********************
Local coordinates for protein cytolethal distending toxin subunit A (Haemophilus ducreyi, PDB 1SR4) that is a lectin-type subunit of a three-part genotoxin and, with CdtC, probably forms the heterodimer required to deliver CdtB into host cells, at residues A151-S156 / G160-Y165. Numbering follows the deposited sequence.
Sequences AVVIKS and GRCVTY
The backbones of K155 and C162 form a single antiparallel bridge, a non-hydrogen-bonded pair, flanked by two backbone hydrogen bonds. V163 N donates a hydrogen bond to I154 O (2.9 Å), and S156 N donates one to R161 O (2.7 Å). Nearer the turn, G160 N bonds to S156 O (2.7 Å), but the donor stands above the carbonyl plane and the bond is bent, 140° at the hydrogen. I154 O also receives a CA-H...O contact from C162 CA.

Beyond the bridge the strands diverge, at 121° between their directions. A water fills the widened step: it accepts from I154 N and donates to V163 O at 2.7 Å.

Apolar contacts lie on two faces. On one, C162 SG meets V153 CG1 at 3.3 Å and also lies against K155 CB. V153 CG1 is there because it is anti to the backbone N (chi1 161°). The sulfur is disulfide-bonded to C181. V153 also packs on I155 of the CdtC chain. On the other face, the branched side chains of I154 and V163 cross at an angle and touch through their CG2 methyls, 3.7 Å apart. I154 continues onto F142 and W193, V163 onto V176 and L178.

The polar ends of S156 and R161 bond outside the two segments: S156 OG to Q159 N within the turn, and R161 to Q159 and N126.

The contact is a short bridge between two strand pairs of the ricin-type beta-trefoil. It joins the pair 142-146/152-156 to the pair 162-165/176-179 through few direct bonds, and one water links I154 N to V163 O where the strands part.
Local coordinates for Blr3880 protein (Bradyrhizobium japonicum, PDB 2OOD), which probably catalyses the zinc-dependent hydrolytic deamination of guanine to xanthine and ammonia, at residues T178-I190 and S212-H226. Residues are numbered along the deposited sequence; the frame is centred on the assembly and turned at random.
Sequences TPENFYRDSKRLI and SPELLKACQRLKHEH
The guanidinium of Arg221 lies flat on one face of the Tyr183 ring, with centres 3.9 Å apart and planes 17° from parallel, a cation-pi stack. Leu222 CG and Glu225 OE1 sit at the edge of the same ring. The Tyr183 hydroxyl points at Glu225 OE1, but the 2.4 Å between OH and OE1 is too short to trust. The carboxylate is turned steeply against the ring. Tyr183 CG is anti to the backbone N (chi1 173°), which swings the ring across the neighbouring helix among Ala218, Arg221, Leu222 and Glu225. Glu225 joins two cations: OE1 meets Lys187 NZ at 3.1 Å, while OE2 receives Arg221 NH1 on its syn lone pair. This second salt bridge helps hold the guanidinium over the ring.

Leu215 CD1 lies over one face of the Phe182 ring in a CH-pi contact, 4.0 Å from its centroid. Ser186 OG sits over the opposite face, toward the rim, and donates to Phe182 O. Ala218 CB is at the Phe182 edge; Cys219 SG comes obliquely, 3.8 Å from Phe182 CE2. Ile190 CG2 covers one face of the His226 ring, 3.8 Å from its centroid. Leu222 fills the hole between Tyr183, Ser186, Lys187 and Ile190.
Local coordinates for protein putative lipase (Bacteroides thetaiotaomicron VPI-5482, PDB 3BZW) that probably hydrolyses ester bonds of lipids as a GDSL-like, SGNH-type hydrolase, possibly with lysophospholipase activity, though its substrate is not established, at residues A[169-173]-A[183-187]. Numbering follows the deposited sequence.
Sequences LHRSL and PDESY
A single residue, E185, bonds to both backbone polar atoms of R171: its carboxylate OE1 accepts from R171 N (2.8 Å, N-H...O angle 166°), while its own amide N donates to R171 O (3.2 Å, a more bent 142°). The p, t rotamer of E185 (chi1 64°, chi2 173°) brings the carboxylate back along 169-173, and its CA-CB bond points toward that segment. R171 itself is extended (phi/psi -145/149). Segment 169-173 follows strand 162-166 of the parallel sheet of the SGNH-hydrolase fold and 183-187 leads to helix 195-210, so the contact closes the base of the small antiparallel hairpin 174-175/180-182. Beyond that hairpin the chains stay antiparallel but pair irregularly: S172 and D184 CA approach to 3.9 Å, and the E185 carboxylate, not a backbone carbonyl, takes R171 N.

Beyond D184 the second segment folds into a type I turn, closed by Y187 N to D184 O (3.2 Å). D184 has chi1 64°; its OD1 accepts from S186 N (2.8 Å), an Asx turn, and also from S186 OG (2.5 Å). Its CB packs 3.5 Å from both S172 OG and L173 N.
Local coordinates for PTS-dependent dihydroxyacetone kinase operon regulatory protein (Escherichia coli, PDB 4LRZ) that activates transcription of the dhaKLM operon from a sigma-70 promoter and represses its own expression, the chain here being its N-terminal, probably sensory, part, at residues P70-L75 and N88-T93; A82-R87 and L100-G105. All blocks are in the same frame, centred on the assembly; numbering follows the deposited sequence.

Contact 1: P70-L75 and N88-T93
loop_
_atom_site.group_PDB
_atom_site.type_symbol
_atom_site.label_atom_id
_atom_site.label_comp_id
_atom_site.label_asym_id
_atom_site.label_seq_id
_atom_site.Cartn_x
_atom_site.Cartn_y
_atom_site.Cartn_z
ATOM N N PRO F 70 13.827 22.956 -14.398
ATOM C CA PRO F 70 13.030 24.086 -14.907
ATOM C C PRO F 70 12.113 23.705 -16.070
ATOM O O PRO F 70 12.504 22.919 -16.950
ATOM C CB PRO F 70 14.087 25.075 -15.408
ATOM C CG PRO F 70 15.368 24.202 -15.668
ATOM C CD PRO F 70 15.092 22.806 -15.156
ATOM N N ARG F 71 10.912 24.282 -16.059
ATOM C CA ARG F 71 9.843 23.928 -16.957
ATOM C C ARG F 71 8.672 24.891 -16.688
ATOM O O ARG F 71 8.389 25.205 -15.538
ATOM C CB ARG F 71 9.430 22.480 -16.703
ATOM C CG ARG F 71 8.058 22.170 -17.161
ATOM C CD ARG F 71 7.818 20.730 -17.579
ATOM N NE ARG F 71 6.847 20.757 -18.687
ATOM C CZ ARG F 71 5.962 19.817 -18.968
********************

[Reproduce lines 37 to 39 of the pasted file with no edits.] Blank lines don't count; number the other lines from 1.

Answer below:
ATOM C C ARG F 71 8.672 24.891 -16.688
ATOM O O ARG F 71 8.389 25.205 -15.538
ATOM C CB ARG F 71 9.430 22.480 -16.703